Toddler Throws Tantrum on Airplane – Met By Police!
Ok so yes traveling with children can be a nightmare – for both the parents of the child and sometimes the other passengers. But what could cause the flight crew on one flight to call the police on a young family with a 2-year-old that was having a meltdown?
According to the father of the 2-year-old he was instructed to strap his son into his own seat for the takeoff. The kid was already crying so putting him in his own seat the kid was not happy. He was screaming and yelling. The flight attendant told the father that his son is too loud and if they couldn’t calm him down in the next three minutes they would have to leave the plane.
The parents were able to calm him down until they hit turbulence during the four-hour flight and he resumed wailing again. The tension grew between the family and cabin crew to the point where the airline staff requested police saying the family had been abusive toward them. When the plane landed they were all ushered off and met by police “like criminals.”
A study conducted in 2013 by travel site Expedia found that 63 percent of those polled admitted they’re often annoyed by parents traveling with loud children – and 49 percent of those would even pay extra to be seated in an area that is child-free. As a passenger with no children on a flight why don’t you put yourself in the parents shoes? Would you be beyond embarrassed if you were unable to quiet your child down? Parents with children have a right to fly too. As long as a parent is trying to resolve the problem I don’t see an issue with it. Why don’t you try to help the parent? Talk to the child. Sometimes a new person saying something will distract the kid from what is bothering them.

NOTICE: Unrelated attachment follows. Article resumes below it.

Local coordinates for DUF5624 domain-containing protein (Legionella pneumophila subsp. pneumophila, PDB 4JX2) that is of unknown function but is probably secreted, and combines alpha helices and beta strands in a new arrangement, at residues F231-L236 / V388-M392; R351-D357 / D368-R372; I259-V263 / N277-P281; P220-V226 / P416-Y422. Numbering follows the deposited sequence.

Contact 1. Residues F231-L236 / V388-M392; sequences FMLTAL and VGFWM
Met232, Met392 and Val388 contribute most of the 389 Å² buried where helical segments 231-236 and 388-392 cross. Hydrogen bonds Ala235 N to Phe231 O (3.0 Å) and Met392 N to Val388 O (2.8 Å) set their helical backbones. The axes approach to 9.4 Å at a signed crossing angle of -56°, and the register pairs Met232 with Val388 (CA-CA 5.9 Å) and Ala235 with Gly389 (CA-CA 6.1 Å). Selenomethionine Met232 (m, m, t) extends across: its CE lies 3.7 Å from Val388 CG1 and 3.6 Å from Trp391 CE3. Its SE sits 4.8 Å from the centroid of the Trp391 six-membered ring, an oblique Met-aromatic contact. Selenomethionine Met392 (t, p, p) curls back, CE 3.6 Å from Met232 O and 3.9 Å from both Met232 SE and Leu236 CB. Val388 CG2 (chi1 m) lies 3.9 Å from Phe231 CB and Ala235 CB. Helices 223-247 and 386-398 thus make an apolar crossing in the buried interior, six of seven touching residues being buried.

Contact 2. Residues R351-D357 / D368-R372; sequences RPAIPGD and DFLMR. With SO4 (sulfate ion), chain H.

If you’re a parent with a young child and you’re preparing to fly here are some tips that can help you:
- Prep toddlers for what’s to come. “When children can get a visual for what they’re about to do, it doesn’t feel as scary and unfamiliar to them,” said Rachel Ceder, founder of a NYC parenting support service. More confidence from the child means fewer freak outs. Sit down with books about airplanes and YouTube videos and explain what the flight will be like.
- Time travel by sleep schedule. If your child is on a nap schedule, try to fly during that window and embrace an overnight flight. Go through the whole bedtime routine on the plane to make it more normals. If your child is over two there may even be something about giving them some Benadryl to help them fall asleep.
- Pack surprise treats. It’s a smart idea to wrap up small gifts and give them to the flight attendant or to passengers sitting near you. Ask them to show up and give your child one ever now and then as a treat for good behavior. Some ideas are magnetic activity books, post it notes and gadgets that kids aren’t familiar with that will keep them distracted.
- Stock up on snacks too. Bring along a bunch of snacks to keep your kid happy and quiet. Kids are cranky if they get hungry so make sure they don’t get hungry! Make it special too. If your child has a favorite snack put a spin on it and make something different for them.
- Keep your cool. Remember that you have to be ready to give your children a lot of attention during flights. Tantrums can start because the child feels powerless, strapped in their seat without any choices. Give them lots of options about what to play with and engage with them as much as possible. The more entertained they are, the better behavior you’ll get.
Have you traveled with your young children on an airplane? Any suggestions as to how to keep a child calm during a flight?